When you look out your car window as you drive down the highway, you can’t help but notice hundreds of houses, apartment buildings, offices, and high rises which you didn’t see being built, but are there now. Most people also never think about the process that these buildings undergo from a vision, to planning, and making sure that the immediate environment and landscape can sustain such structures. This is what architecture is all about and so in this article Brian Setencich will be discussing 10 architectural philosophies that can be applied to almost anything.
By definition, architecture is exactly what we described in the introduction, the planning, design, and the construction of buildings and other structures. So what philosophies do architects use and how can they be used in other areas of life?
Good design is less design:
Think back to the quote, “less is more.” In architecture this is true, and it is also true when you want to get a patent for something. The less features it contains, the less you’re copying others, and the more likely you are to receive the patent.
Good design should evolve, constantly:
Just like the Apple IOS software, good design should either evolve with the times and culture, or be able to be accepted in the future as well as today.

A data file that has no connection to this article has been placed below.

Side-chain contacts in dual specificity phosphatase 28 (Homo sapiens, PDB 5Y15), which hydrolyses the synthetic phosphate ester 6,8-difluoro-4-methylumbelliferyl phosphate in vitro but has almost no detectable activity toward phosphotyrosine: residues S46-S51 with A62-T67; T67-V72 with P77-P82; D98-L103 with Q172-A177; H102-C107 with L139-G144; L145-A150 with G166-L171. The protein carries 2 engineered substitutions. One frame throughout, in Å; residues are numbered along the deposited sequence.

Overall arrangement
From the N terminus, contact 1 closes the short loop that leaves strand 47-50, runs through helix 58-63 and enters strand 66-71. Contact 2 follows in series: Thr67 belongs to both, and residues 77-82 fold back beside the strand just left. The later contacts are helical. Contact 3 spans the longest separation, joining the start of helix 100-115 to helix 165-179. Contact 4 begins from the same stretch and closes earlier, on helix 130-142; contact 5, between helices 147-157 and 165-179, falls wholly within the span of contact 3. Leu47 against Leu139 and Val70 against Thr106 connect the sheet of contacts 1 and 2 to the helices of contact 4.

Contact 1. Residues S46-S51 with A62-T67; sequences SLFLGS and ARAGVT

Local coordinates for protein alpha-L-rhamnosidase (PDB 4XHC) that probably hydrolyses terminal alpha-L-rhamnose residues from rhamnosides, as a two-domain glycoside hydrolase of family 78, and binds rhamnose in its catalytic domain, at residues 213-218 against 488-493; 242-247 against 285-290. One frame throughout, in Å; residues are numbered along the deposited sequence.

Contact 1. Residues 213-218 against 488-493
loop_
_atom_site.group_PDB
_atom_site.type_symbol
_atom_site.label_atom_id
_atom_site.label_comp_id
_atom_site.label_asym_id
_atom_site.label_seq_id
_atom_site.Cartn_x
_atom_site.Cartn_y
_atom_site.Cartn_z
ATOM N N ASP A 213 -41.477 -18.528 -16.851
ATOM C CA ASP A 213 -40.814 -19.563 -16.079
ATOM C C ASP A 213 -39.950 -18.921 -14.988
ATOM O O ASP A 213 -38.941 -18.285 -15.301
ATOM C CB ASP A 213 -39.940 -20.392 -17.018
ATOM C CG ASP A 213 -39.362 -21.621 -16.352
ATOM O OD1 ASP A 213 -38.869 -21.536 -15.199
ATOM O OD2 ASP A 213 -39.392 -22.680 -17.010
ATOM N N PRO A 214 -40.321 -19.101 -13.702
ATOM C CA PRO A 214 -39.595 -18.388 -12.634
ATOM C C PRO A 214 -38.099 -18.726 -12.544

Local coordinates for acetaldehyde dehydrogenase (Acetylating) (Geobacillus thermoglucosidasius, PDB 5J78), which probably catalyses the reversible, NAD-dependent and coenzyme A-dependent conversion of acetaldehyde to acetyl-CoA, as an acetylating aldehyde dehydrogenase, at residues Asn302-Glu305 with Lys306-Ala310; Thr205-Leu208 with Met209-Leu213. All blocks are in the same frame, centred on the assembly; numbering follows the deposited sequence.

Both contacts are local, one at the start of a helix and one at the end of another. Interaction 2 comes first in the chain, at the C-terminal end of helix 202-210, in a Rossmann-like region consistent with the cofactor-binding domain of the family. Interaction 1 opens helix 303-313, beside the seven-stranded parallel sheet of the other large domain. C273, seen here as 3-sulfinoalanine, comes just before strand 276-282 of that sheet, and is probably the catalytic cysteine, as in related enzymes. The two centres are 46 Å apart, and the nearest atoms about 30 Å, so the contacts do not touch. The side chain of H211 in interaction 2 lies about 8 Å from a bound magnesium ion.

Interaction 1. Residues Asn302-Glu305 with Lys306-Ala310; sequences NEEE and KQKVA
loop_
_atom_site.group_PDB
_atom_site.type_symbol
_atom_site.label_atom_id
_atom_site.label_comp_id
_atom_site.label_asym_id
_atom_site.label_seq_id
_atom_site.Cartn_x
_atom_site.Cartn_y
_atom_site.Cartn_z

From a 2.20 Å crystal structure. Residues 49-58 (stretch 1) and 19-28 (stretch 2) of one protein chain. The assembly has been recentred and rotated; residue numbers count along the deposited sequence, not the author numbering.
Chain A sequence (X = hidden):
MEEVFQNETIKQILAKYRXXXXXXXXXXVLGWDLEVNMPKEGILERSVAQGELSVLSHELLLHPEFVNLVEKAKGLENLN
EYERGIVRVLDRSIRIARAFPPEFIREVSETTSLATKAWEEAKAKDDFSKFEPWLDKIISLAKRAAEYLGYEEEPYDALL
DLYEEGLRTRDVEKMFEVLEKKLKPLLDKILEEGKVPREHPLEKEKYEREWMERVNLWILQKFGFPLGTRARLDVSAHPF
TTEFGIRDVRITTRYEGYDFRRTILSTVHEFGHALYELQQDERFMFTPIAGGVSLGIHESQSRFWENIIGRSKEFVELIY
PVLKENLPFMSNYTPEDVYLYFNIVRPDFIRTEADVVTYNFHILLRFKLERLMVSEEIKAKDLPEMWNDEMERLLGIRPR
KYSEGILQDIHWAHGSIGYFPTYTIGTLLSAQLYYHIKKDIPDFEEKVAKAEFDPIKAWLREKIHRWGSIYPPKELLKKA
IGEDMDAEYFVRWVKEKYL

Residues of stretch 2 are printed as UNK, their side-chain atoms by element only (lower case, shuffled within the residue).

Good design “pleases”:
Just look at the iPhone or Mac, that is great design. It is pleasing to the sight as well as to the touch. Another example of good design are super cars like Lamborghini or Ferrari.
Design can be cultural:
Certain cities, areas, and neighborhoods affect the architectural design and must be taken into consideration. All we have to do is look at Japanese architecture and compare it to U.S. or Mexican architecture. The differences are obvious and vary by culture.
Less is More – Simplicity
As we mentioned earlier, less is more and the more simple something is, the better designed it is. People want things to be easier and faster so poor design would have so much that it would be confusing and not very pleasing to look at.
Architects are always looking to push the barriers and so they use what is called deconstructionism. This term is used when something is deconstructed to see and understand its most basic elements and to figure out a way to improve, delete, or change them.
Great architecture is a combination of form and function. The form is the way it looks, and the function is what the building was constructed for.
The WOW factor:
In order to be a good designer there must be a wow factor. This is true in other areas as well. Just look at the Olympics. Every year there is something to say “wow” to and you better believe that the designers spent a lot of time figuring out what that wow factor would be.
Empathy and focus:
In order to design better, we must put ourselves in others’ shoes and empathize. This means understanding the possible emotions, memories, or states that a certain design can induce to another person.
Function over form:
We discussed form and function as one, but this final philosophy lets you know that function should always come before form, and the form must be used to best serve the function. This means that if there’s no room to put a terrarium, it should be included, even though it would look awesome.
In conclusion in this article we discussed the topic of architecture with a focus on some of its philosophies and how they can be applied to other areas of life. Remember, good design oftentimes means less design, unless a simple design would not be able to conform to the function of the structure.